Plasmids play a crucial role in all Ilian life forms, not just bacteria-analogues. The segmentation of the genome allows for precise control of expression, selective elimination of harmful mutations, and gene exchange between organisms. In some lineages, such as the red plants and their derivatives, plasmids play a limited role, mostly controlling temporary states such as fertility and metabolism. In others, they are the cell’s dominant control center.
In no organism is this more true than the parakaryotes. This ancient and versatile clade has almost abandoned the concept of a nucleus altogether. The true nucleus controls very few functions, mostly related to cell division. A complex system of plasmids and machinery called the paranucleus does most of the work. It synthesizes a lion’s share of the proteins and acts as an intracellular immune system, protecting the cell from plasmid-viruses and other invaders. Exogenous plasmids that might be beneficial are shuttled to another organelle, known as the Q-zone, which allows them to run out their program in the safety of quarantine. This robust gating system has allowed these organisms to take full advantage of the plasmid system and radiate into an incredibly diverse and ubiquitous category of life on Ilion.
Parakaryotes are also known as pseudofungi, and are one of two eukaryote analogs on Ilion. Their cells can be quite big, even macroscopic. They are known for having complex structures of the cell membrane which aid in transport and digestion of solid materials. Some parakaryotes can even produce silk.
Razor Reef Microflora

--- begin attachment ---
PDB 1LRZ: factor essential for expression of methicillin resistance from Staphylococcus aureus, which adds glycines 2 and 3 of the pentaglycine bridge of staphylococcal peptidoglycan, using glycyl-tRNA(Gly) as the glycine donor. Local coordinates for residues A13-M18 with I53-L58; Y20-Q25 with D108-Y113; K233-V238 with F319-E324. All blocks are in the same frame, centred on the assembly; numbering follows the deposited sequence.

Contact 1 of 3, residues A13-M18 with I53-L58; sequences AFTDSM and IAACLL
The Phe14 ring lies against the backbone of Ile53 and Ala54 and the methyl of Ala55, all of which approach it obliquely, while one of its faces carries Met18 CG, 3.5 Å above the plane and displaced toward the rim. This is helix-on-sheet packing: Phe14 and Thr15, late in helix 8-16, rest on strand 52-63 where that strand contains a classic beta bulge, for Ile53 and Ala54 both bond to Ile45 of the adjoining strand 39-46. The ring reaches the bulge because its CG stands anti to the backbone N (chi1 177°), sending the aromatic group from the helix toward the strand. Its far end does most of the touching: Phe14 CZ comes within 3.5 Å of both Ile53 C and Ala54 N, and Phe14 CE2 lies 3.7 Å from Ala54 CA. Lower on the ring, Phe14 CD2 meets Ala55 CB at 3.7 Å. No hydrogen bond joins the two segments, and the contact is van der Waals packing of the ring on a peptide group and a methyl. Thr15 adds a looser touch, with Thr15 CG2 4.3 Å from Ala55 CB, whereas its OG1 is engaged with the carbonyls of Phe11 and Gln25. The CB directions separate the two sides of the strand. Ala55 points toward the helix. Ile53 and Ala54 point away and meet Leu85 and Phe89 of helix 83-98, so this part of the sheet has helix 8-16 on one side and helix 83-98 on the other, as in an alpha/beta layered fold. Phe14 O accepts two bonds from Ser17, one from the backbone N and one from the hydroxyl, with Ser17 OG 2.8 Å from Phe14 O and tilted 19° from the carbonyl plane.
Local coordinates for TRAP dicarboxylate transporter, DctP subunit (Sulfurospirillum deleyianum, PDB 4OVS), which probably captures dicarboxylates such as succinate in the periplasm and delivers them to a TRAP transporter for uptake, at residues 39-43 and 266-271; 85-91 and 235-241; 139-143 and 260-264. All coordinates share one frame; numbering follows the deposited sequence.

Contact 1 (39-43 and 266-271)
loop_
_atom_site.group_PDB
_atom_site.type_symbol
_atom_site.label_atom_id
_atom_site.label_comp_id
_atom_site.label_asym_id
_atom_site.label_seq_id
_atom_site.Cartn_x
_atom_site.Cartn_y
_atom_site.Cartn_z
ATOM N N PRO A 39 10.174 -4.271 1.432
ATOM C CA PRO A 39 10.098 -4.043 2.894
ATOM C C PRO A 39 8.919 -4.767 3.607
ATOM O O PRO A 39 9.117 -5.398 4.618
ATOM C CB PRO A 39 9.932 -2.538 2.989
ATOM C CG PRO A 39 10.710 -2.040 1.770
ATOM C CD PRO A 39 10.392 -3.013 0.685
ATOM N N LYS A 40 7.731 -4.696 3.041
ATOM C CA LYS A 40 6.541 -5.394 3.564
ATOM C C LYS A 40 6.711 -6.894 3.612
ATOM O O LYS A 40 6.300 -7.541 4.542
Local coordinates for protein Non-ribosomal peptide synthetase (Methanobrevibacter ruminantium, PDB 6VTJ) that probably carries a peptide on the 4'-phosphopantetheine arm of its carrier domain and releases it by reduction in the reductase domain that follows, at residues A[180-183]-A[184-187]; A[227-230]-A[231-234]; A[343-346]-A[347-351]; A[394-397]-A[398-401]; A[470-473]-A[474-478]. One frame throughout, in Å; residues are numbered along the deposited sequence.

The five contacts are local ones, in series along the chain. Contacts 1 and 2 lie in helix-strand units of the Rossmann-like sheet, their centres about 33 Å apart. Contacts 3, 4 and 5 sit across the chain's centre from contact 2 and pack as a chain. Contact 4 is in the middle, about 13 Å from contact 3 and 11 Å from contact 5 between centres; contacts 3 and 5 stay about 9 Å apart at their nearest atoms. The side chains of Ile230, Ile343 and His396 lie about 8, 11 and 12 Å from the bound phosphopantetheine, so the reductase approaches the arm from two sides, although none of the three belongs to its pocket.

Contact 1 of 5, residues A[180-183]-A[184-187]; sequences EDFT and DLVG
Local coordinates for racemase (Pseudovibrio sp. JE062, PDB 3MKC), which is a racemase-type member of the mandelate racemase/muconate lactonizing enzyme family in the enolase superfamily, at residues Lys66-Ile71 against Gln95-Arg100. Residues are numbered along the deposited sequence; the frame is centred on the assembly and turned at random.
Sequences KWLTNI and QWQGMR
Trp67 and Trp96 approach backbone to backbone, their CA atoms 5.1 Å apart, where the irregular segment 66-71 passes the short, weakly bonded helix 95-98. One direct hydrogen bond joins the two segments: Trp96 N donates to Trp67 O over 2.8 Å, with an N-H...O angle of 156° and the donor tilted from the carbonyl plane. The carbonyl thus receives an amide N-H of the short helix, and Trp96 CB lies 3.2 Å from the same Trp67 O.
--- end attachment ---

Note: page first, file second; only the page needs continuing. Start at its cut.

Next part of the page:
“Every pseudofungus we’ve seen feeds on decaying matter. The water from the nearest beach does not have enough organic material to supply a colony of this size. We’ll need additional samples from the reef to test our current hypothesis: that the fungus is predatory, and uses its cutting power to lacerate large animals that the current drags in.” – Sandra Salazar, microbiologist, Aeneid I
In reality, the pseudofungus is a farmer. Architect cells lay down the calcium carbonate structures that give the razor reef its name. These normally divide mitotically to produce more of themselves, but waterborne chemical signals induce some of them to differentiate into shepherd cells and harvesters. Shepherd cells are responsible for tending the Dactylia herds. Dactylia agricolarum is another species of pseudofungus that filters decaying matter and plankton out of the water and concentrates it in finger-like protrusions of the cell membrane. Harvesters pluck these off and feed them to the architect cells so they can continue to build and reproduce.
In this image, all three cell types are visible. Architects are secreting a combination of minerals and glue to build up the structure’s edge. When they are near death, their cytoskeletons will harden into diamond-shaped barbs that give the razor its cutting edge. A single harvester (middle left) is in the process of swallowing a D. agricolarum finger with one of its antennae. This one is eating for itself. If it were harvesting for the architects, it would attach the fingers to membrane proteins specialized for this purpose. Meanwhile, the shepherds are busy fending off a predatory bacterioid that is plaguing their herd. They do so by cleaving off individual cells and flinging them into the current. The bacterioids don’t mind this treatment, however; it helps them disperse.